Duluth man makes his mark in music world with New Vintage AmplifiersNic Patullo started New Vintage Amplifiers in 2008. And with an ever-expanding client list that includes the bands blink-182, 3 Doors Down, Motion City Soundtrack and Low, and musicians for artists Kenny Chesney, Sara Bareilles, Mat Kearney and Matt Nathanson, the 32-year-old Duluth man quietly — but loudly — is leaving his mark on the music industry.
By: Jimmy Bellamy, Duluth News Tribune
His work has been seen and heard at music festivals, clubs and arenas around the world, but you won’t find posters of him lining the bedroom walls of teenagers.
Nic Patullo started New Vintage Amplifiers in 2008. And with an ever-expanding client list that includes the bands blink-182, 3 Doors Down, Motion City Soundtrack and Low, and musicians for artists Kenny Chesney, Sara Bareilles, Mat Kearney and Matt Nathanson, the 32-year-old Duluth man quietly — but loudly — is leaving his mark on the music industry.
Patullo took an interest in music that began as a guitar-playing kid in Hermantown and combined it with his obsession for tinkering, tearing apart and reassembling household items.
“I drove my parents crazy,” Patullo said. “It wasn’t until my teens that I was able to put it back together again.”
His direction took more focus in 2000 when he met then-owner Walt Gorgoschlitz of Flatstone Amplification, a small business in Poplar that serviced and designed amps, and worked as an apprentice in his shop for six years.
Patullo and a business partner bought Flatstone in 2007 after Gorgoschlitz moved to Texas. A year later, Patullo left the company and started New Vintage.
The purpose of an amplifier is to make things — a guitar, for instance — louder. The voicing or tonality of an amp lends itself to the instrument it amplifies.
A New Vintage amp does it in a distinct, old-fashioned way by using vacuum tubes, which are uncommon in today’s hyper-digital world.
“It’s an older technology,” Patullo said. “But newer devices, solid-state devices and digital recreations just can’t mimic what vacuum tubes do,
because the way vacuum tubes operate is very imperfect. But the imperfections of vacuum-tube audio are what everyone loves about it.
“There’s harmonics. There’s a warmth and a frequency response that you just don’t get with newer technology. They’ve tried and tried for years to recreate it, and they just don’t have the sound.”
Music makers agree.
“These are the first amps that I’ve ever tried where you say, ‘Yes. Oh, that’s how a guitar should sound,’ ” said producer-songwriter Jordan Schmidt, a Duluth native living in Nashville, Tenn. “That’s an incredible thing because it makes my job way easier. Instead of figuring out what makes it sound bad, I can figure out how to make a good sound great.”
Schmidt, 25, was working in his Minneapolis recording studio in 2010 when he stumbled onto Patullo while searching online for amps. Schmidt said he was surprised to find a reference to amps in Duluth while reading something about Flatstone, which no longer was in business. That led him to New Vintage. He said any skepticism he had about a Duluth-based amp company quickly faded after his initial conversation with Patullo.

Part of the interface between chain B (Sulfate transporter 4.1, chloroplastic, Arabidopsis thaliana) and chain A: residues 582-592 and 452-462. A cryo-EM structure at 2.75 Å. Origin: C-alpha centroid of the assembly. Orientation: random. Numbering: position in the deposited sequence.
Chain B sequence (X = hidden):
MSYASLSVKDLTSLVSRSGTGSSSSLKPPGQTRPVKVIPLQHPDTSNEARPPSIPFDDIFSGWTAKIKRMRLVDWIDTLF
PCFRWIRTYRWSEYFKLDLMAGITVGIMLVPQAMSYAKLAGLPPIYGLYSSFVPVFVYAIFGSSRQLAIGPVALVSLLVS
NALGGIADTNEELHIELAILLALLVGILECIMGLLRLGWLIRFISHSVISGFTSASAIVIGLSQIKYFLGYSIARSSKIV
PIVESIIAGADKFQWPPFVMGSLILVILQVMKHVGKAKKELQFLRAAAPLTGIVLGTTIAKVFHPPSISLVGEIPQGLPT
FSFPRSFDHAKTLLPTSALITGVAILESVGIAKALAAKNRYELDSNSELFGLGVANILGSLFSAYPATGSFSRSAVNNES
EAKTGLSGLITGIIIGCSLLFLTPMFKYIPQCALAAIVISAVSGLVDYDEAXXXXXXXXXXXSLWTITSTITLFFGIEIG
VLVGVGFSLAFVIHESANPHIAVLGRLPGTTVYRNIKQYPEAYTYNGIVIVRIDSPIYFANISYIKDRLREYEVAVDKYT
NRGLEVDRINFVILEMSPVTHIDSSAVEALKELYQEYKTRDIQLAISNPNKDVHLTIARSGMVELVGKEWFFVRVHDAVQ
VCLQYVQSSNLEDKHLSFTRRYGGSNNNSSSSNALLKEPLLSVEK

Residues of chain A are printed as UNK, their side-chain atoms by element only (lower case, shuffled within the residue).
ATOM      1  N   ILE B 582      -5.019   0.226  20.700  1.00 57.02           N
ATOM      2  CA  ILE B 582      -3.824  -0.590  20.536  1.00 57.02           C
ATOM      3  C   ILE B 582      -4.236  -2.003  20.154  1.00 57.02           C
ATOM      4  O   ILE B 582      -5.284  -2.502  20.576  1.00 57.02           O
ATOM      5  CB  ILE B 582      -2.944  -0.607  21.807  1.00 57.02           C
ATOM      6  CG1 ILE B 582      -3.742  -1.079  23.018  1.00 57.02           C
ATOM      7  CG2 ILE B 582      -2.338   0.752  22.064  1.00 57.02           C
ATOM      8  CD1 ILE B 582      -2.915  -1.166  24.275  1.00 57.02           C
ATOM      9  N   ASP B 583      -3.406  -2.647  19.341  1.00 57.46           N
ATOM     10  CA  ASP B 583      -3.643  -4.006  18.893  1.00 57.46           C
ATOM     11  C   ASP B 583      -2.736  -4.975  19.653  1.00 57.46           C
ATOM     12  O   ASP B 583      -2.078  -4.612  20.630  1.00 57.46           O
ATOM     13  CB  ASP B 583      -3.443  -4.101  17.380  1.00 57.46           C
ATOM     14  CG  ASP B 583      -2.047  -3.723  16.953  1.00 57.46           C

“He just schooled me on amps,” Schmidt said. “You could tell him any record, any famous guitar tone, and he’d know what was used.”
Schmidt bought a studio in Nashville and has turned a number of musicians on to New Vintage amps. But it was his California connection with blink-182 singer-bassist Mark Hoppus that gave the company a boost. Schmidt was second engineer during the 2009 recording of the Hoppus-produced Motion City Soundtrack album “My Dinosaur Life.”
Before a newly reunited blink-182 hit the studio in 2011 to record their first album in eight years, “Neighborhoods,” Schmidt put in a call to his rock-star pal. Hoppus was impressed with what he heard from the amps during recording and wanted one of his own, so Patullo spent months building a Retribution 30 guitar amp and shipped it to Hoppus.
Two or three excruciating months passed without a word from the rock star.
At a retail price of roughly $1,400 to $3,200, a small start-up couldn’t afford to lose an amp, Schmidt said. “I’ve made him give away more amps than he probably should have.”
Then, out of the blue, Hoppus e-mailed Schmidt.
“He said, ‘Hey, man, this amp is unreal. Can you get in touch with the guy who made it? I really want a bass amp,’ ” Schmidt said.
The rest is music history.
“Up until then, (Patullo) had just done guitar amps. He already had something in the works — but it lit a fire in him to get it done,” Schmidt said. “Hoppus loved it. Now his bass amps are flying off the shelves.”
Patullo, a former construction equipment salesman, said business has doubled every year since starting New Vintage Amps. In addition to moving 60 to 70 units annually, he produces high-end accessories, including microphone and speaker cables, to complement his amp arsenal. This year he took on his first full-time employee.
“I own plenty of pieces myself, and I just really enjoy the product and play it,” said musician Nate Adelson, 23, of Hermantown, who has worked at New Vintage since February. “It’s cool to see it from the inside for a change.”
Patullo will be on the inside in July — onstage as a guitar tech during the Kenny Chesney and Zac Brown Band concert at Target Field in Minneapolis. While he enjoys life in the music business, he prefers spending his nights at home with his wife, Angie, and 16-month-old daughter, Clara, to a tour bus and stadiums.
“A part of me is onstage with those people,” Patullo said. “Whatever rock star dreams I had, I live through my clients.”